Many young adults are just coming into their own through their teenage years and into their 20s. They’re attending college or entering the workforce, they’re beginning to form serious relationships, and they’re often coming to terms with what it means to be an adult. Unfortunately, this age group is not immune to cancer diagnoses. In fact, according to the National Cancer Institute (NCI), more than 70,000 adolescent and young adult (AYA) cancer diagnoses happen each year.
The AYA age group generally ranges from 15–39 years old. This group of patients has its own set of unique needs and characteristics that differ greatly from older adults and pediatric patients with cancer.
“The developmental milestones for this age group are unique: identity formation, separation from parents, choosing career pathways, forming sexual and intimate relationships, deciding on when—and if—to have children, increasing independence, and the responsibility of having a partner and children,” Anne Katz, RN, PhD, whose recent book This Should Not Be Happening: Young Adults With Cancer focuses closely on AYA issues.
AYAs face a unique challenge when it comes to treatment and care. All too often, they are either placed into pediatric oncology units with children much younger than them or on floors with older adult patients. Katz cautions, “These are not large children or small adults. This age group has unique developmental milestones that need to occur and that are interrupted due to cancer and prolonged treatment regimens.”
However, there are noticeable obstacles with such a broad age range of patients. “A 19-year-old has different issues from a 33-year-old. The former is probably in college and still somewhat reliant on his or her parents. The 33-year-old usually has an established career and will likely have found his or her life partner. They have big differences in needs for education and support from nurses,” Katz noted.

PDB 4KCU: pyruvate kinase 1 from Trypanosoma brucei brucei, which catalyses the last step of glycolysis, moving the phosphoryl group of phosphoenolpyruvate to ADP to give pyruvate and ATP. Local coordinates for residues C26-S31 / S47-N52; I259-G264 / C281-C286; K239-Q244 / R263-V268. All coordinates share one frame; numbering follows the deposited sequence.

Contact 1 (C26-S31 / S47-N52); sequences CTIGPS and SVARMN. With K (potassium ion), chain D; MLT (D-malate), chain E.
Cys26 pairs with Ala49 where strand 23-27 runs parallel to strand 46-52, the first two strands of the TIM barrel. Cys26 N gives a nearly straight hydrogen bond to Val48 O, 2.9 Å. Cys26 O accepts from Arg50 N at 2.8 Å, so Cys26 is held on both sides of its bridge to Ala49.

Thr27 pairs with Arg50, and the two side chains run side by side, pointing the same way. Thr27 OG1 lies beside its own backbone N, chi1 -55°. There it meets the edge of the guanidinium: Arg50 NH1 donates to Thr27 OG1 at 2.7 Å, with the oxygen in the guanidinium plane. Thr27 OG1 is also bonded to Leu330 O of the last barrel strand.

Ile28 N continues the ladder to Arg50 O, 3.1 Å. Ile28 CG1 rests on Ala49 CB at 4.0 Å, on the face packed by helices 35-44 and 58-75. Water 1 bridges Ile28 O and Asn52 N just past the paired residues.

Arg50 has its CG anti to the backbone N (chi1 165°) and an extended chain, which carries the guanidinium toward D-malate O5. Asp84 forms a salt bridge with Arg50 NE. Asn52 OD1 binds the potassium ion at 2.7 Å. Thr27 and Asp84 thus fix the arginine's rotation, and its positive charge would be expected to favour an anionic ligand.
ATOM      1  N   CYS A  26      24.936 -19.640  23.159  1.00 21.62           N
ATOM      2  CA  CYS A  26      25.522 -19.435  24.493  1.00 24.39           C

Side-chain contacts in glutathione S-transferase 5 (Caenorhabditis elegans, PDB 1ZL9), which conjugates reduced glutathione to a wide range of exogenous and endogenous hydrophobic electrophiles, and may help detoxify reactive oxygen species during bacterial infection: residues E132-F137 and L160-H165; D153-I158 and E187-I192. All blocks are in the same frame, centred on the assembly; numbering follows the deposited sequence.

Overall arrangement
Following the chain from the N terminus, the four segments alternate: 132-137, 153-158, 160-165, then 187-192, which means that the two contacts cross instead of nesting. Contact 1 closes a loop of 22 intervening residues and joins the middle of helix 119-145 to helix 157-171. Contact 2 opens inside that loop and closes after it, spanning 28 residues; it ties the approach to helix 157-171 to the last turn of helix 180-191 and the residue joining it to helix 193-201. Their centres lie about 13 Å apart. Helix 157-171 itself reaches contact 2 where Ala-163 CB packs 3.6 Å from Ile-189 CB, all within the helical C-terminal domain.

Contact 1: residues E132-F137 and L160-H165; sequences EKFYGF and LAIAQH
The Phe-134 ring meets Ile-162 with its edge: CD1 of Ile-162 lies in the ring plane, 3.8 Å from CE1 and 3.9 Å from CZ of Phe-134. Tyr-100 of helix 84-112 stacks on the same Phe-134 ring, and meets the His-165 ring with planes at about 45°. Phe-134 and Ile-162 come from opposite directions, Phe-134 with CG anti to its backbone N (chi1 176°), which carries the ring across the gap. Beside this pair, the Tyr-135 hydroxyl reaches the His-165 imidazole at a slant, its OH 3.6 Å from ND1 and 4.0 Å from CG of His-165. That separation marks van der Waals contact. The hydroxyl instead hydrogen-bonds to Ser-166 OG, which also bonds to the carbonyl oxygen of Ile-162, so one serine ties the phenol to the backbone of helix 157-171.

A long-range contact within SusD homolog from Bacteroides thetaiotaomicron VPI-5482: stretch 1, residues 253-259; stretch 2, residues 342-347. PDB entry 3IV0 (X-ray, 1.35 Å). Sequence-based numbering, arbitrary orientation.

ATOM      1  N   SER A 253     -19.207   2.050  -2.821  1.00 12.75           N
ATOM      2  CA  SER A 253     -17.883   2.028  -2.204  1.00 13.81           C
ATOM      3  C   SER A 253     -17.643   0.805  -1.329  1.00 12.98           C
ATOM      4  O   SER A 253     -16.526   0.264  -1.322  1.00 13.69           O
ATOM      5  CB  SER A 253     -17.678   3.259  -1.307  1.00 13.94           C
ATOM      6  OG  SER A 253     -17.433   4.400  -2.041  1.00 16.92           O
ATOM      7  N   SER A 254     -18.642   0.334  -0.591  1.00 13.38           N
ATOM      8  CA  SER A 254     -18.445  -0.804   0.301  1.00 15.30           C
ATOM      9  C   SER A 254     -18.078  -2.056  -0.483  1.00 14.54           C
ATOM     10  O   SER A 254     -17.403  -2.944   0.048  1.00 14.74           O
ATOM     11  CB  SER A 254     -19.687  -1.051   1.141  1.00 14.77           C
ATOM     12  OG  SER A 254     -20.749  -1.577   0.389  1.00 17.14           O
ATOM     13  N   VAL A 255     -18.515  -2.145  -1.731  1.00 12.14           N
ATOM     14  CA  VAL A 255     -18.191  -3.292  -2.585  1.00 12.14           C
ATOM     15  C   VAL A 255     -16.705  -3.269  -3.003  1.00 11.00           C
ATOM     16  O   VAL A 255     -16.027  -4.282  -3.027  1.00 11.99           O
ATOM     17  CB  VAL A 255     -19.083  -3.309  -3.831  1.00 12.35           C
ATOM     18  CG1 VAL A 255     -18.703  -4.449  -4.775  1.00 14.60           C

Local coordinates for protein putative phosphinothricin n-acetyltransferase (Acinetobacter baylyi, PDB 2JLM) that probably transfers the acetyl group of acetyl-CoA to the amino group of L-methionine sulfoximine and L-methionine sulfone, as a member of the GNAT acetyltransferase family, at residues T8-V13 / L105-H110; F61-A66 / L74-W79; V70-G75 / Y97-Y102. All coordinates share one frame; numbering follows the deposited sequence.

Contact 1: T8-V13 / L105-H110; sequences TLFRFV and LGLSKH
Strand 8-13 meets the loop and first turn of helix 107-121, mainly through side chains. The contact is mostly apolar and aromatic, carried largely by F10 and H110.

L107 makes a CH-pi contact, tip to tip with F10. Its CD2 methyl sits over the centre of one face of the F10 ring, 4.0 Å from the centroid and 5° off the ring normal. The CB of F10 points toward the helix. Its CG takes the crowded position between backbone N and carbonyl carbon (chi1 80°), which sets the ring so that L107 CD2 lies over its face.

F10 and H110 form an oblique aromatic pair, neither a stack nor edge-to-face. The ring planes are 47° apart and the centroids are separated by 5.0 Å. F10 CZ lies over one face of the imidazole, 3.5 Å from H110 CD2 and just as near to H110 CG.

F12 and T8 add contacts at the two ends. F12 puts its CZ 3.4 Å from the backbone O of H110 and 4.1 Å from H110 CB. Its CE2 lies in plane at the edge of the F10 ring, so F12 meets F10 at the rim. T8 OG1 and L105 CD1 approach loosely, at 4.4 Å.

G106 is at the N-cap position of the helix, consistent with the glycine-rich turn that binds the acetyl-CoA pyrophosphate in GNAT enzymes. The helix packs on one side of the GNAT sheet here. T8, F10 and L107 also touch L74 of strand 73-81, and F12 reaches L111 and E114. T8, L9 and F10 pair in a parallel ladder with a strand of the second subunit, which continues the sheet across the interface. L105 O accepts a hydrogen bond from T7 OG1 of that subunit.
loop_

Although advances in cancer treatment have borne benefits to the AYA community, it’s still a largely under-recognized group of patients. With President Obama’s National Cancer Moonshot Initiative announced at the 2016 State of the Union address, Katz says she is hopeful that more research will focus on AYA cancers, which typically include leukemia, lymphoma, testicular cancer, thyroid cancer, breast cancer, and melanoma.
Limited access to clinical trials is another issue AYA patients face. According to the NCI, AYA patients are less likely to participate in clinical trials, often because of complications with insurance providers, a lack of access to specialized trials, or clinicians aren’t aware of trials that include AYAs. Clinical trial access has become one of the main focal points of the National Cancer Moonshot, and increased AYA participation could stand to accelerate advances in treatment for this age group.
Ultimately, AYA patients require specialized treatment plans that take their stage of life into factor. As the nation proceeds with its Cancer Moonshot Initiative, it’s important to account for all age groups when discussing the future of cancer care.